I have a confession to make -- my husband and I are going to Paris in fifteen weeks!
This time last year my husband and I were in Paris. We had booked the trip impulsively over Valentine's Day weekend when Air Canada had a blowout international seat sale. What could be better than Paris in the spring?!
Our trip started out a bit rough. I had been grinding it out at my unhappy job and a few days before we left I had been responsible for overseeing the season's gala event. A week of no sleep, endless arguments about seating plans and placement of silent auction items had culminated with a seventeen hour day that included a parade of crepey arms poking out from ghastly beaded and chiffon gowns, the occasional drunken tantrum, and a rip in my favourite silver cocktail dress from crawling beneath a table to retrieve some richer-than-rich woman's diamond clip-on earring. My husband, in anticipation of being away from his clients for two weeks, hadn't taken a day off in over a month. We collapsed on the plane in a mutually agreed upon (slightly Ativan induced) silence and groggily emerged from Charles de Gaulle airport what seemed like a thousand years later.
Paris fills me with the thrill of unknown possibilities. Despite our driver not being at the airport as planned, despite arriving at the hotel to find the lobby full of fanny-pack wearing Americans, and despite the first baguette sandwich we ate tasting like a piece of regurgitated cardboard, I was ecstatic to be back in Paris. The smell of the city had already aroused my senses and I couldn't wait to luxuriate in two, full weeks devoted to Paris.
But it wasn't to be. The first few days we fumbled, gasped and grumbled our way around the city, bickering with each other, and failing to find our piece of Paris. On our third day in an effort to change our black mood, we took the RER to Disneyland Paris. Embarrassingly, it was this day trip with its overbearing, anesthetized Americaness that made Paris come to life again and our next twelve days were bliss. Both of us had tears in our eyes as we stood in line to board the plane home back to Victoria.
Every time I return from Paris, I adopt the fatalistic attitude that I will never return to Paris again. This time it was made worse by the fact that shortly after our return , I quit my unhappy job to be happy, knowing that this decision came with certain sacrifices that likely included our semi-annual trips to Paris. I tried to comfort myself with the logic that I had already been to Paris more times than I ever dreamed possible and that Paris would be there waiting whenever I could return.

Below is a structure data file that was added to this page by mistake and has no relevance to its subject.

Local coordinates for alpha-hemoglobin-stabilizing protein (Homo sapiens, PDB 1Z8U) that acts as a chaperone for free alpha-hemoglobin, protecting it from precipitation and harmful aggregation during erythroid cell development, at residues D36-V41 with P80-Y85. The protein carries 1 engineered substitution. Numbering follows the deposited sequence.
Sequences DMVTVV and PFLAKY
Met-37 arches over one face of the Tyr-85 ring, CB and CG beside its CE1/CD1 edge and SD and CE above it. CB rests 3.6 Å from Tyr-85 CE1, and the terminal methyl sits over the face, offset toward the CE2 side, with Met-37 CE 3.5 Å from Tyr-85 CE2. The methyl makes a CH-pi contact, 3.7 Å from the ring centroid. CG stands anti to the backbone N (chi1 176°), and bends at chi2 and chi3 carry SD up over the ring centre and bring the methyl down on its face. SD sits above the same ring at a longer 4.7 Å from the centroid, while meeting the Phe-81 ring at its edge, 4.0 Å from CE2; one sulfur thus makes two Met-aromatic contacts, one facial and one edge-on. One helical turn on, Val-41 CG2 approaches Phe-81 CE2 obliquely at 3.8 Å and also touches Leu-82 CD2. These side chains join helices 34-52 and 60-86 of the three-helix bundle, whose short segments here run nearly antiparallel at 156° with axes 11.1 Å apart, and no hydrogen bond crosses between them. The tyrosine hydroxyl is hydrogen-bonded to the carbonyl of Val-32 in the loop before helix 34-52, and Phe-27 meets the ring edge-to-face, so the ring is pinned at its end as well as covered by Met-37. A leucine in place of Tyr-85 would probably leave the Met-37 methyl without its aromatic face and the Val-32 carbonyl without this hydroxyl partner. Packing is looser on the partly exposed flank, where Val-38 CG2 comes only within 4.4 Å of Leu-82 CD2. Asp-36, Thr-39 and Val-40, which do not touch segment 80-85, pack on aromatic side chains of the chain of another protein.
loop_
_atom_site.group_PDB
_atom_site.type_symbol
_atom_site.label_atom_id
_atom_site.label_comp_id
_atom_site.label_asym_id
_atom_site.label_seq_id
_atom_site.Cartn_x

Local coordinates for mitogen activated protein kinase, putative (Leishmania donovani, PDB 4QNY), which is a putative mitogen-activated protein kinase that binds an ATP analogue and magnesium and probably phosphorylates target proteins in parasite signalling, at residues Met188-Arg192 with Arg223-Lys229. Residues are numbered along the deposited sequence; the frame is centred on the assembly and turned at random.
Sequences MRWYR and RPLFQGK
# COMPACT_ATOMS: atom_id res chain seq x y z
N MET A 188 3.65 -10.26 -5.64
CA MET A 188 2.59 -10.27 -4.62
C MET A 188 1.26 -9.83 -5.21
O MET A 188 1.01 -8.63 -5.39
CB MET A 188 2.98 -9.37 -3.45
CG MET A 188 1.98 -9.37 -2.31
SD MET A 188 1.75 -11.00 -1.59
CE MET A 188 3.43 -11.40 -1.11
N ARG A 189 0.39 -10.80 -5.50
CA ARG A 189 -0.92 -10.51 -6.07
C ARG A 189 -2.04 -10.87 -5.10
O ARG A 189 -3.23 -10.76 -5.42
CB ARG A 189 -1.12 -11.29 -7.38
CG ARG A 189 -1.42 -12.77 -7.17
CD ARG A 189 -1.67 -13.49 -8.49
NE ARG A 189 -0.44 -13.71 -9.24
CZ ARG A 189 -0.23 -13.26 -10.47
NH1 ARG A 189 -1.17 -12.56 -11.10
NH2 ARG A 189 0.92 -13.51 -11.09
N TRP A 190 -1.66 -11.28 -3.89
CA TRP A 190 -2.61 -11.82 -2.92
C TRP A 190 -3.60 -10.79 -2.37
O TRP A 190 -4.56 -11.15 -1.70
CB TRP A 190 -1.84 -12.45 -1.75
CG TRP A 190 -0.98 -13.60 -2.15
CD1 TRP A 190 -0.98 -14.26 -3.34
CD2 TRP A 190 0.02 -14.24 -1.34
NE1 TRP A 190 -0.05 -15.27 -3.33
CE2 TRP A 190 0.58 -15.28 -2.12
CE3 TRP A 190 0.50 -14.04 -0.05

My husband had other ideas. A mere few weeks into my happy new job, he emerged excitedly from the computer room ,
"You are not going to believe this! U2 is playing in Paris on September 18. We are so going."
And so we were. Six weeks later I drove to our local DHL courier office to pick-up two concert tickets: U2 - 360 TOUR SAMEDI 18 SEPTEMBRE 2010 A 19H30 STADEFRANCE
For the past nine months, I have been planning a trip I thought I wouldn't take again for at least five years. Like any other goal, Paris exists as a focal point in my mind's eye keeping me from excesses and reminding me again and again what is most important. In fifteen weeks, I will hold my husband's hand as we sit in les jardins luxembourg licking crepes crumbs from our sticky lips. In fifteen weeks, I will enter the boot department of les galeries lafayette - a department that is almost as large as your neighbourhood Costco - and buy pairs of gorgeous boots that will come with my favourite phrase, "I bought them in Paris." In fifteen weeks, I will drink a cafe creme in le jardin at Musee Rodin and surrender to its romance and the butterflies in my stomach.
When I booked our plane tickets, I felt a tremendous sense of relief. I had been holding my breath, waiting for the exact moment when I knew for certain I would return to Paris. Now I know. Paris in Septembre - I can breathe again.